AB - Nuclear Medicine (NM) imaging is an important diagnostic tool, used widely in the field of oncology amongst others. However, NM images suffer from significant blurring due to inevitable patient motion, such as breathing, coughing and other voluntary or involuntary movement. Advances in detector technology and reconstruction techniques have led to a steady improvement in NM spatial resolution and the problems posed by patient motion are therefore becoming increasingly significant, particularly for PET/CT. Many correction schemes will require gated images to be aligned. This paper describes a method of registering major organs in piecewise fashion called virtual dissection. Results from processing synthetic data and one set of patient data are presented. A key feature is the possibility to use a mixture of registration techniques on a single set of data and combine the results into a single set of output images.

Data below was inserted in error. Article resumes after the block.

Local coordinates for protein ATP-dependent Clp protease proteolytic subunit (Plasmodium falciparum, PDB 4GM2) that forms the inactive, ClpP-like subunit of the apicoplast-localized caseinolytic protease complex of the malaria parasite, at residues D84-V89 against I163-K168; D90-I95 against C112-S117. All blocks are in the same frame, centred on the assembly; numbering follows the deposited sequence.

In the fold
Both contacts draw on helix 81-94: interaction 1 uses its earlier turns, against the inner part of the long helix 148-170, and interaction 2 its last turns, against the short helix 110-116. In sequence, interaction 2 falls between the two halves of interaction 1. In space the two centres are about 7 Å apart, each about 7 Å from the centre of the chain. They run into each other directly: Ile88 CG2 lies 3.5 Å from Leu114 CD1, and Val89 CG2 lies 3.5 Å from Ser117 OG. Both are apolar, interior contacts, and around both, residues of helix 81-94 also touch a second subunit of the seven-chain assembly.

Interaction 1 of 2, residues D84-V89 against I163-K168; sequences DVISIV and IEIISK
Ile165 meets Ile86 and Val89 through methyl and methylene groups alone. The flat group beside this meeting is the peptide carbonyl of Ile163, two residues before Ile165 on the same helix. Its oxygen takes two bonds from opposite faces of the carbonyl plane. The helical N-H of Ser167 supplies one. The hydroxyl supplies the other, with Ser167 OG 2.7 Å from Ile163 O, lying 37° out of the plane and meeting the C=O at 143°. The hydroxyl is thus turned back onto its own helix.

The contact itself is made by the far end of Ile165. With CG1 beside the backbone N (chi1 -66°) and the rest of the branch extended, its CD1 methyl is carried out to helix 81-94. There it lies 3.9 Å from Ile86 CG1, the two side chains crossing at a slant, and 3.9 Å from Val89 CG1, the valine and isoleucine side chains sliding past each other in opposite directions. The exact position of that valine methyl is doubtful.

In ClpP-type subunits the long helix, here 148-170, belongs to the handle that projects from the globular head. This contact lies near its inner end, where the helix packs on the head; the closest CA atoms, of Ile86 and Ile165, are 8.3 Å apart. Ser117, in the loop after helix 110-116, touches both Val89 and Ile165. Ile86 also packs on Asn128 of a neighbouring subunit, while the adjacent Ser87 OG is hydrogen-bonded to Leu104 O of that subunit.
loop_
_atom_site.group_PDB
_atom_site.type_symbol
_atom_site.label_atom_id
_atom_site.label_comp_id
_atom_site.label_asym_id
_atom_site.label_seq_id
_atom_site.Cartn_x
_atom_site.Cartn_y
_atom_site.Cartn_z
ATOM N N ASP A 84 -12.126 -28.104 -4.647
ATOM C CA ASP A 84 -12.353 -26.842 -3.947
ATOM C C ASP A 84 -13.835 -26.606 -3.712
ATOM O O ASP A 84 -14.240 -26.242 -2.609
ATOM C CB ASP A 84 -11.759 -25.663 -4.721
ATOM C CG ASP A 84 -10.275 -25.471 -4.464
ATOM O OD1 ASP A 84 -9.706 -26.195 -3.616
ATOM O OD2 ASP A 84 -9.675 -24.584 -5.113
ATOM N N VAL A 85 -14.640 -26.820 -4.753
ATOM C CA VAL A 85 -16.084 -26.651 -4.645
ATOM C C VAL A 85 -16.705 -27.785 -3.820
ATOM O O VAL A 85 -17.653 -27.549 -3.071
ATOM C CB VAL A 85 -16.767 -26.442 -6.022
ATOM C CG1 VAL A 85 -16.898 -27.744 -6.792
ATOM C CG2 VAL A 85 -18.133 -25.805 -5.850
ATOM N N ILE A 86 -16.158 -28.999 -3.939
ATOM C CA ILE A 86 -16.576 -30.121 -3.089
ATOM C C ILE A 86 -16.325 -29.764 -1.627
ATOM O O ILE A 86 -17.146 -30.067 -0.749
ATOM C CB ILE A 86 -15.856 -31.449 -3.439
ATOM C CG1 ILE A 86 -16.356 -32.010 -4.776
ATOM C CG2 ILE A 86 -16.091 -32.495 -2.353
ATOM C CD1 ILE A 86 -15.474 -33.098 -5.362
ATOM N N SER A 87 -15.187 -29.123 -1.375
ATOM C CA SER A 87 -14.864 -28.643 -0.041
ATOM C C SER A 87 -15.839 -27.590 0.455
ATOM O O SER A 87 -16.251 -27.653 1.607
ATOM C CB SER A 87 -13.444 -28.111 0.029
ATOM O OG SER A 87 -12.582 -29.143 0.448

KW - AIR

KW - blurring

KW - breathing

KW - ICP

KW - NCAT

KW - PET

KW - registration

KW - SPECT

KW - XCAT

UR - http://www.scopus.com/inward/record.url?scp=84863419858&partnerID=8YFLogxK

UR - http://www.scopus.com/inward/citedby.url?scp=84863419858&partnerID=8YFLogxK

U2 - 10.1109/NSSMIC.2011.6152555

DO - 10.1109/NSSMIC.2011.6152555

M3 - Conference contribution

AN - SCOPUS:84863419858

SN - 9781467301183

SP - 3066

EP - 3072

BT - IEEE Nuclear Science Symposium Conference Record

ER -